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Discussion: Rules For Drawing Readable Schematics

Discussion in 'General Electronics Chat' started by atferrari, Jun 10, 2015.

  1. spec

    spec Well-Known Member Most Helpful Member

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    If I read you correctly, yes.

    We used them extensively in Protel/Altium where they were a godsend, especially on a complex system with a lot of functional units. In most cases the hierarchy was:

    Overal system (block)→ sub-system (block)→ rack (block)→ frame (block)→ card/psu/modules, etc (circuit diagram).

    At project kick-off, it takes some time and effort to get the overall system block diagram right, especially ensuring that the interconnection names are consistently labelled, but it pays dividends in the end.

    The whole design, including board layouts, manufacturing data and so on, was hosted on a central computer with access rights granted according to your project function. You could view everything though. Of course, strict configuration control was essential. Each drawing had a unique number which reflected it place in the structure, along with issue and date.

    In terms of paper output, that was excellent; all the project documents were filed in A3 folders which were kept in cabinets in a small room. The document structure reflected the design structure. And you could export to PDF etc. Most of the fundamental design data, system block diagrams, circuit diagrams, was on A3 sheets from a massive plotter at first, but later a laserjet.

    Each engineer, regardless of his department, was responsible to the Project System Engineer who had overall access rights, rather like system admin on ETO.

    The other advantage is that the user documentation (handbooks, maintenance manuals, etc) was much easier; more or less cut and paste for many illustrations. It also helped the project management with their PERT charts, progress meetings and all that stuff.

    Once the first project had been done, the next project would use much of the same design documentation so the start-up period was much less.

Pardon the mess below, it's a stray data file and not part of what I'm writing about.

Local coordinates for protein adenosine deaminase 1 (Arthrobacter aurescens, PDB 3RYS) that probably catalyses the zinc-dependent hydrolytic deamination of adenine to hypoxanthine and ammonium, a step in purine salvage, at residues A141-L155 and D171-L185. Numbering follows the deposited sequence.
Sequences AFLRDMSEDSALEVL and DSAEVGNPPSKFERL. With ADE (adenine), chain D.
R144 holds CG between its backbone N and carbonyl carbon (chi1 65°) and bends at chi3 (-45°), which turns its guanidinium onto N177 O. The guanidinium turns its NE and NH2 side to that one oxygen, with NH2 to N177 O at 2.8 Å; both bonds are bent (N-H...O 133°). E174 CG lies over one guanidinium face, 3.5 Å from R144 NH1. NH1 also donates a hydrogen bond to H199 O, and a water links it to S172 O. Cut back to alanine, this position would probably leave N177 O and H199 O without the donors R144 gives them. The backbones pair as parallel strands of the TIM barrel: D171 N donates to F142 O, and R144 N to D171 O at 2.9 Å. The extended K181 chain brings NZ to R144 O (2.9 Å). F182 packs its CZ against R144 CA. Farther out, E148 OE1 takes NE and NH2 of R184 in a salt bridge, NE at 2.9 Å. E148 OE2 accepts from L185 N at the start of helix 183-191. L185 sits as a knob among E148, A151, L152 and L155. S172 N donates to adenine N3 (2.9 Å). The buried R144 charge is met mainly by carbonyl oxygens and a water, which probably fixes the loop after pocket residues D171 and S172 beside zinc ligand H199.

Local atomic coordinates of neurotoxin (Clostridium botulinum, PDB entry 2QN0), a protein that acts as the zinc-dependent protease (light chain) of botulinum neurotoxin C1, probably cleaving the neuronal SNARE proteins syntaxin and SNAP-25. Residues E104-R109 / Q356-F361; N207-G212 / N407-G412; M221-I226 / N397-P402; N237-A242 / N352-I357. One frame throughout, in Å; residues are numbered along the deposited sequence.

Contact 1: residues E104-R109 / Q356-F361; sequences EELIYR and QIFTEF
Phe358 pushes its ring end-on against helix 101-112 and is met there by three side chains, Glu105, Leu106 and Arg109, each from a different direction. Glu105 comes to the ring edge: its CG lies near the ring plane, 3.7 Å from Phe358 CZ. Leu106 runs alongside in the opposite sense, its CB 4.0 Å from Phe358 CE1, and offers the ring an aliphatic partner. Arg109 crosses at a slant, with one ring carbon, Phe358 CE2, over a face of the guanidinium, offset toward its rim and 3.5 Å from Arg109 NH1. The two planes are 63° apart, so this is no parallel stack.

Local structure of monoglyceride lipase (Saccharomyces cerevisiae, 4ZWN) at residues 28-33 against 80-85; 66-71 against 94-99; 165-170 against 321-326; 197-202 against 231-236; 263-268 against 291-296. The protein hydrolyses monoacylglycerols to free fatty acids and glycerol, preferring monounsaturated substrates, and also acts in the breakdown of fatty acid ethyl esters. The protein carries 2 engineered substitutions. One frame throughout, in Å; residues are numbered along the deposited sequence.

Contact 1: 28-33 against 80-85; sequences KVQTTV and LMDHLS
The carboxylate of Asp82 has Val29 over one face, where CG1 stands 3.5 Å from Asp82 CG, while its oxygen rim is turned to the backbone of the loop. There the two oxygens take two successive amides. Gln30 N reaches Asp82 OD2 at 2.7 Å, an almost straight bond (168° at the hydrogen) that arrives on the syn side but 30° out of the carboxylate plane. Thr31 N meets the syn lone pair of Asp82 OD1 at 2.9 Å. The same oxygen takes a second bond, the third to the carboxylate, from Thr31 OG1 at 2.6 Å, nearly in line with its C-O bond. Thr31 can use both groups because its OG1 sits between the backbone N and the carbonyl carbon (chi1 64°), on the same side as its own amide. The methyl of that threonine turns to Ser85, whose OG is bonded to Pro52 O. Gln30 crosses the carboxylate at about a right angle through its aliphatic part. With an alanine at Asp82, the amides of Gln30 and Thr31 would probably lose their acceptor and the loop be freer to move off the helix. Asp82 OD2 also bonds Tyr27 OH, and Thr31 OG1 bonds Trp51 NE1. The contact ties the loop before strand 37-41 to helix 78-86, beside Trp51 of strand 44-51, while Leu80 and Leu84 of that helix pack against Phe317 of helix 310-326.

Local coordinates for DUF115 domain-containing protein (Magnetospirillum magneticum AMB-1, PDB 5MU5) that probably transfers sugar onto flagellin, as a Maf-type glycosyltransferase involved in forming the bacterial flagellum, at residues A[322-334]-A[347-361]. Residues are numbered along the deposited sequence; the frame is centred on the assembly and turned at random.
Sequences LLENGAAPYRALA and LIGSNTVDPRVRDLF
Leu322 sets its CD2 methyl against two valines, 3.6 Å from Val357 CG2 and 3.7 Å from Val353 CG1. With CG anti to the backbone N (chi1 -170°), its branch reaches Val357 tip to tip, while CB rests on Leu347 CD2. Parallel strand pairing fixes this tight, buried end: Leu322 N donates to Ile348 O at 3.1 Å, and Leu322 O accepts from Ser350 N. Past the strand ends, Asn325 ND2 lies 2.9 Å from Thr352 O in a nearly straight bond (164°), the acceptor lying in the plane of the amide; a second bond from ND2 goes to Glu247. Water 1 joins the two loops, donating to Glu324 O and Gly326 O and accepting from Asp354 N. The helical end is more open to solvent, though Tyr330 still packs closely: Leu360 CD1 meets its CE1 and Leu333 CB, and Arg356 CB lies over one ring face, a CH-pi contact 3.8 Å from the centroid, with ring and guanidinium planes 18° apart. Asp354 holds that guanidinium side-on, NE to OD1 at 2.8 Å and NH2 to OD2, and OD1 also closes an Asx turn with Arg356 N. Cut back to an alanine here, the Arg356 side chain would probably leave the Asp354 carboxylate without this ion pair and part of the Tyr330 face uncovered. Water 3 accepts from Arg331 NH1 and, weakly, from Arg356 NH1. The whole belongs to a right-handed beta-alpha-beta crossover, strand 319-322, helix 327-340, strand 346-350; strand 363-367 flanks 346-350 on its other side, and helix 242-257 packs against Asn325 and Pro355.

Each designer had to make sure that any modifications he made to his area didn't impact the system. If they did he had to clear it with the Project System Engineer who would update the higher level design as necessary.

    The above may sound like a sales pitch, but when this system was first proposed, I for one, was dead against it, fearing that it would end up as a bureaucratic nightmare and hamper progress, which is always the danger with these systems. Luckily, it was in a research department, and the managers were proactive. In life there are always problems: the CAD system would hang, libraries always take an age and anyone not following the rules could create havoc. Also, the software, as always, was a bit flaky in places.

    I even used Protel for home projects, on a very minor scale, but at least I was Project System Engineer. Having retired though, I have lost my home licence so I'm currently learning Eagle, a slightly lesser ECAD it seems, but more than adequate for drawing schematics, and possibly doing PCB layouts.

    After all that, the answer to your question is that you can show as much detail as you like at the block level, with Altium, anyway. I haven't got that far with Eagle. With a few printouts in front of you, you can easily channel down or up from one level to another which is a great help in following the design and debugging. Of course, the components that you mention are normally shown at the lowest level.

    I hope I have understood your question correctly and have not been going on about something you are already familiar with.
     
    Last edited: Nov 14, 2015

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